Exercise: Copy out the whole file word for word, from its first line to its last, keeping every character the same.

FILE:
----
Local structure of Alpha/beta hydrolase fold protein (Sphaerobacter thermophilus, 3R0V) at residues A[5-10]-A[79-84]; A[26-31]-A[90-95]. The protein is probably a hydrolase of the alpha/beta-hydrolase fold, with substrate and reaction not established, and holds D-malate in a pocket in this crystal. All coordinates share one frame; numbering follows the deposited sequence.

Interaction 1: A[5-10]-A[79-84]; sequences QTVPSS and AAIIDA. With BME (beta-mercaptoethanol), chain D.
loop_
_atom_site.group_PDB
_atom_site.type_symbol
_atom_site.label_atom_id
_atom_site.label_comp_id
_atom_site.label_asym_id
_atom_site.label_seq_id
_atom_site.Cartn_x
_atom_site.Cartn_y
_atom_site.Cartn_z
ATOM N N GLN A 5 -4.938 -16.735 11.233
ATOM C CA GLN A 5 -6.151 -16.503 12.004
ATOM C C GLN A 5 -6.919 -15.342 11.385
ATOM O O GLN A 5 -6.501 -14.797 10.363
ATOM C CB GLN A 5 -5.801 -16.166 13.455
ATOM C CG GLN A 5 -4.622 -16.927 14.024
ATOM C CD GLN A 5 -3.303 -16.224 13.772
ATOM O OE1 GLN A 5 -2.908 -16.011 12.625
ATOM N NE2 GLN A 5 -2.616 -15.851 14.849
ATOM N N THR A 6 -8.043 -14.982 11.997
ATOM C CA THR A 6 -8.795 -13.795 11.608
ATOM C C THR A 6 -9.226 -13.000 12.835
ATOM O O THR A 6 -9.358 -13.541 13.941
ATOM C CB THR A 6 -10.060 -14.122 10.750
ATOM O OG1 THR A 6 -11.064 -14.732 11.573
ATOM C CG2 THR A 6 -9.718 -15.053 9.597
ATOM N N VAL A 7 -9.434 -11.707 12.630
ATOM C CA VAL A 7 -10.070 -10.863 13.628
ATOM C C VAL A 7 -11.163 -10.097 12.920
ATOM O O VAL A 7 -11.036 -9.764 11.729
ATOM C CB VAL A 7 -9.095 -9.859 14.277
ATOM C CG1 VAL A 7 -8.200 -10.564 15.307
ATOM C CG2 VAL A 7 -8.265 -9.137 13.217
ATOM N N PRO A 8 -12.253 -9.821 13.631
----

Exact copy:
Local structure of Alpha/beta hydrolase fold protein (Sphaerobacter thermophilus, 3R0V) at residues A[5-10]-A[79-84]; A[26-31]-A[90-95]. The protein is probably a hydrolase of the alpha/beta-hydrolase fold, with substrate and reaction not established, and holds D-malate in a pocket in this crystal. All coordinates share one frame; numbering follows the deposited sequence.

Interaction 1: A[5-10]-A[79-84]; sequences QTVPSS and AAIIDA. With BME (beta-mercaptoethanol), chain D.
loop_
_atom_site.group_PDB
_atom_site.type_symbol
_atom_site.label_atom_id
_atom_site.label_comp_id
_atom_site.label_asym_id
_atom_site.label_seq_id
_atom_site.Cartn_x
_atom_site.Cartn_y
_atom_site.Cartn_z
ATOM N N GLN A 5 -4.938 -16.735 11.233
ATOM C CA GLN A 5 -6.151 -16.503 12.004
ATOM C C GLN A 5 -6.919 -15.342 11.385
ATOM O O GLN A 5 -6.501 -14.797 10.363
ATOM C CB GLN A 5 -5.801 -16.166 13.455
ATOM C CG GLN A 5 -4.622 -16.927 14.024
ATOM C CD GLN A 5 -3.303 -16.224 13.772
ATOM O OE1 GLN A 5 -2.908 -16.011 12.625
ATOM N NE2 GLN A 5 -2.616 -15.851 14.849
ATOM N N THR A 6 -8.043 -14.982 11.997
ATOM C CA THR A 6 -8.795 -13.795 11.608
ATOM C C THR A 6 -9.226 -13.000 12.835
ATOM O O THR A 6 -9.358 -13.541 13.941
ATOM C CB THR A 6 -10.060 -14.122 10.750
ATOM O OG1 THR A 6 -11.064 -14.732 11.573
ATOM C CG2 THR A 6 -9.718 -15.053 9.597
ATOM N N VAL A 7 -9.434 -11.707 12.630
ATOM C CA VAL A 7 -10.070 -10.863 13.628
ATOM C C VAL A 7 -11.163 -10.097 12.920
ATOM O O VAL A 7 -11.036 -9.764 11.729
ATOM C CB VAL A 7 -9.095 -9.859 14.277
ATOM C CG1 VAL A 7 -8.200 -10.564 15.307
ATOM C CG2 VAL A 7 -8.265 -9.137 13.217
ATOM N N PRO A 8 -12.253 -9.821 13.631